By: Robert Cavuoto
Reuben Hollebon debut album named, Terminal Nostalgia, is a collection of deeply personal stories told with raw, tremulous vocals.
A reflection of his past, but also a warning note that life should be about now and not only something to carve into a remembrance.
The CD is colored by his discovery of music as an outlet, and attempts to capture an acoustic approach that is at once experimental and accessible, but also intense and intimate.
Each song draws its distinct pace and personality from percussion, carefully considered instrumentation, and a nicely subtle use of electronics. Above all the CD, taken as a whole, reveals a man with an uncompromising resolve to connect with his audience.
In my interview with Reuben, he shares his insight into the making of the CD and what propels him, as a musician and entertainer.
Robert Cavuoto: Can you talk a little bit about the vision you had going into this CD?
Reuben Hollebon: There was no concept, just songs—a lot of them. Working with them taught me which ones were important.
Most songs stem from acoustic guitar, which allows for a rhythmic melody and percussion, bass, harmony, patterns, and accompaniment. From this, the conversation between the vocal melody and the guitar is created.
Once the lyrics are brought in, the song is complete. Everything after is done as enhancement. I have no limitations on what those next instruments can be. Rhythm and texture take more significance than instrumentation.
Robert: Your lyrics come across as deep and meaningful, can you tell us about that approach?
Reuben Hollebon: I write every day; lyrics or the continuation of a story. The stories are all from real events, some first hand, while others I’ve seen or been close to.
I’m not great at the extended form yet, that’s not a worry though, it’s about improving. Some lyrical ideas push and push and have to become part of a song soon, they also create the melody and feeling of the music before I’ve picked up a guitar.
Robert: What do you want fans to take away after listening to your CD?
Reuben Hollebon: If they can enjoy and find interest in the music, if there’s a connection with the intent of the song, or similar experience, and it speaks to them, then I’m satisfied. Songs depend on the mood of the listener, and we all have swings.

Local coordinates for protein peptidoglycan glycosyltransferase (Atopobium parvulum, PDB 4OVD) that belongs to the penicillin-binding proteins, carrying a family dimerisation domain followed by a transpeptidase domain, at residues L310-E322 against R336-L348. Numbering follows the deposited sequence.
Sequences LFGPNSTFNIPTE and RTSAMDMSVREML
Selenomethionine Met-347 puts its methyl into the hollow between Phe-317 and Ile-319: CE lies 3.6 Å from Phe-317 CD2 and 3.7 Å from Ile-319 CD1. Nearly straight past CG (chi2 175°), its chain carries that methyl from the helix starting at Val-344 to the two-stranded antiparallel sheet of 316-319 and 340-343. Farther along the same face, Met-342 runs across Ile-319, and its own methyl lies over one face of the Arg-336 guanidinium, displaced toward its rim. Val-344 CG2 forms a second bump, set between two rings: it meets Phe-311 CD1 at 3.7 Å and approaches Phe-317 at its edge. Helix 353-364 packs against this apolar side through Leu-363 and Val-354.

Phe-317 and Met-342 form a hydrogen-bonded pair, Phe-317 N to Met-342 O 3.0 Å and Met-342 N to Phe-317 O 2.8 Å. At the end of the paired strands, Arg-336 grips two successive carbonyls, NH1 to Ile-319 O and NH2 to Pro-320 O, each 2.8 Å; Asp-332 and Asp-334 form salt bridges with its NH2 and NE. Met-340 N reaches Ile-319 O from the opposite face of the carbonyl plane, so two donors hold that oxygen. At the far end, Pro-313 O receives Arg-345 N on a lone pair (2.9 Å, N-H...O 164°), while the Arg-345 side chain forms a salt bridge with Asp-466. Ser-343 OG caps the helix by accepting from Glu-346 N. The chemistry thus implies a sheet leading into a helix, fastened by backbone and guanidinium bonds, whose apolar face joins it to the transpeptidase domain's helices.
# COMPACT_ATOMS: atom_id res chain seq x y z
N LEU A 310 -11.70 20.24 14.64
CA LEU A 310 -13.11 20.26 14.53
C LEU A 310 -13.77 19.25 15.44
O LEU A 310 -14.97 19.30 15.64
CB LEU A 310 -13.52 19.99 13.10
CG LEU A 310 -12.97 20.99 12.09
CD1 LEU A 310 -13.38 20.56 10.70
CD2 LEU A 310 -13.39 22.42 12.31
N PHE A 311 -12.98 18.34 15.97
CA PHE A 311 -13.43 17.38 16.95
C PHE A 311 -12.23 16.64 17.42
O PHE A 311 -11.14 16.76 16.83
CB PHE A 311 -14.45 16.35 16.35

Robert: Who are some of your formative influences?
Reuben Hollebon: I saw a cover of “May You Never” by John Martyn in a folk club in Yorkshire. That performance showed me what being a musician was for me.
The song drew me into Solid Air, an album that taught me quite a bit. I can’t deny Tom Waits, a real storyteller, and the majesty of Radiohead who influenced me years before I picked up a guitar.
Robert: When did you start performing?
Reuben Hollebon: Not many years back at the same club in Yorkshire, Bar 1:22, everyone got one song per turn, microphones weren’t needed, being exceptional wasn’t necessary.
We’d all get up two, three times and learn about our own music together. The best memories came from here, the same jokes repeated, and a collection of musicians.
Robert: What is the connection you feel to the crowd when playing live?
Reuben Hollebon: I fear and enjoy the stage, and need those watching to help break the nervous energy. A good show will go further than almost anything, even when it feels correct to wrap up that show, the thoughts stretch to the next one.
The only moments in music that come close to this are when you realize you have new songs in your fingers.
Robert: What do you consider to be your “big break”?
Reuben Hollebon: I can’t say I feel this has happened yet, but everyone that decides to come along to help out and to be involved give me a reason to push on.
Robert: What do you think has been your biggest challenge, both musically and professionally, so far in your career?
Reuben Hollebon: Momentum and honesty. It sounds like an idiom for life and it kind of is. Getting things off the ground takes longer than most will admit.
When things go well, the most successful artists are ready for it. I’m trying, but I’m not sure of my footing yet. I don’t look upon this negatively, but hopefully I’m doing better than I realize. Being honest with yourself is tough.
Robert: With all these experiences you have gone through in your career, if a young musician was to come to you for advice about working in this industry, what would you tell him or her?
Reuben Hollebon: First, is to work out what it is you really want and to keep going and never stop practicing.
I remember watching an interview with Booker T, and he said he still goes through his scales every day—that’s the dedication that’s needed.
Reuben Hollebon – Terminal Nostalgia – An intense and personal collection of songs
Source: Guitar International Magazine